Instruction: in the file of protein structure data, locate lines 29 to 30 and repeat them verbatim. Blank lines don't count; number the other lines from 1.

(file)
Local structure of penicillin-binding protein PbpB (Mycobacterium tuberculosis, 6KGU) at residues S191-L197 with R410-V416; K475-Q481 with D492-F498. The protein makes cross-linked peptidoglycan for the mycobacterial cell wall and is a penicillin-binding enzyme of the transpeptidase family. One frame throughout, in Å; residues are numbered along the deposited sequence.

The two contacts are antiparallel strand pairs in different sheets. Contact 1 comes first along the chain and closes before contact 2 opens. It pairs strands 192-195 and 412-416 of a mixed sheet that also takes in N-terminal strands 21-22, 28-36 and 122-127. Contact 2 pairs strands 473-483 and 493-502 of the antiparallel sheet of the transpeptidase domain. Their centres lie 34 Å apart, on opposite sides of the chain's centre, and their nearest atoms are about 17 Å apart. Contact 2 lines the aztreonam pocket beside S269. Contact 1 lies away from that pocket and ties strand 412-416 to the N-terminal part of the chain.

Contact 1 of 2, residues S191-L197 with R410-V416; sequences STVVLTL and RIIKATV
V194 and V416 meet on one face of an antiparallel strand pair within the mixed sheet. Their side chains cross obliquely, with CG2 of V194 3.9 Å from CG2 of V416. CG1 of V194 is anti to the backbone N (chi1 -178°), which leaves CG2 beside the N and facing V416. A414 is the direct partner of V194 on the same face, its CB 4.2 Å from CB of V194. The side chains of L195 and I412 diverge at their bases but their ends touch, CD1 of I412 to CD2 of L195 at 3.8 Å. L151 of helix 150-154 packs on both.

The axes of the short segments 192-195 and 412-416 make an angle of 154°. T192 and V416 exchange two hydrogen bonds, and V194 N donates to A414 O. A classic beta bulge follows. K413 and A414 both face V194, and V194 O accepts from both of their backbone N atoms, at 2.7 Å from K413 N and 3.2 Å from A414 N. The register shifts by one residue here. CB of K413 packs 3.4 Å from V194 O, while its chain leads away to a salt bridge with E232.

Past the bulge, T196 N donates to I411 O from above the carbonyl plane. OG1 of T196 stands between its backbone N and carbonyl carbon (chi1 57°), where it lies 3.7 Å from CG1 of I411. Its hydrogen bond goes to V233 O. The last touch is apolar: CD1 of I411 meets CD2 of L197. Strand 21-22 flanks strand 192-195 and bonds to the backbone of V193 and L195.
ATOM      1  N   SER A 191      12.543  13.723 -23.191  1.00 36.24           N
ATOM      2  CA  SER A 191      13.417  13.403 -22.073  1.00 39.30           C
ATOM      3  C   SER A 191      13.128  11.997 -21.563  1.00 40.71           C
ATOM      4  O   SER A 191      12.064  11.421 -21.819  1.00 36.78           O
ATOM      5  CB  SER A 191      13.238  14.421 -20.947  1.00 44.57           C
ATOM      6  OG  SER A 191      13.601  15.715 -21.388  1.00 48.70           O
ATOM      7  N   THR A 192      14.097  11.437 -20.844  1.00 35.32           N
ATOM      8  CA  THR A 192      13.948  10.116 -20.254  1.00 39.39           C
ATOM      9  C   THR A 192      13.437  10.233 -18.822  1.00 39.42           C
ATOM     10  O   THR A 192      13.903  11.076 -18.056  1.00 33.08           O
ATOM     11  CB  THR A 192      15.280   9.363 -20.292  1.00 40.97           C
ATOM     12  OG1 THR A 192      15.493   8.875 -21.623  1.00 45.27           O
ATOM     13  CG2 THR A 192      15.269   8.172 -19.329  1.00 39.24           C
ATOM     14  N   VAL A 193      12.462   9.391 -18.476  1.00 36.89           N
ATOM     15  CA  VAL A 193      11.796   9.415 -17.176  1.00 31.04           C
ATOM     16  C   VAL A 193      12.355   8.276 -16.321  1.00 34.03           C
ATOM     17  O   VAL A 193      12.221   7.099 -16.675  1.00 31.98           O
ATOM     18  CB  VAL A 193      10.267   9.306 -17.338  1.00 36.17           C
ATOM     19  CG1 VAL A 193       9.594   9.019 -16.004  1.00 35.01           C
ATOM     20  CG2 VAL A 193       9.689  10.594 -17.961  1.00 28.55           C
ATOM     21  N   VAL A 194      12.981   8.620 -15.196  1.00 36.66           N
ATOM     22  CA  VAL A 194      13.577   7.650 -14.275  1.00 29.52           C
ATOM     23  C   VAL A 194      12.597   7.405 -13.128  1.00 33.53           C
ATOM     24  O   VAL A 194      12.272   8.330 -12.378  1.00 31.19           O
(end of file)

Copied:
ATOM     23  C   VAL A 194      12.597   7.405 -13.128  1.00 33.53           C
ATOM     24  O   VAL A 194      12.272   8.330 -12.378  1.00 31.19           O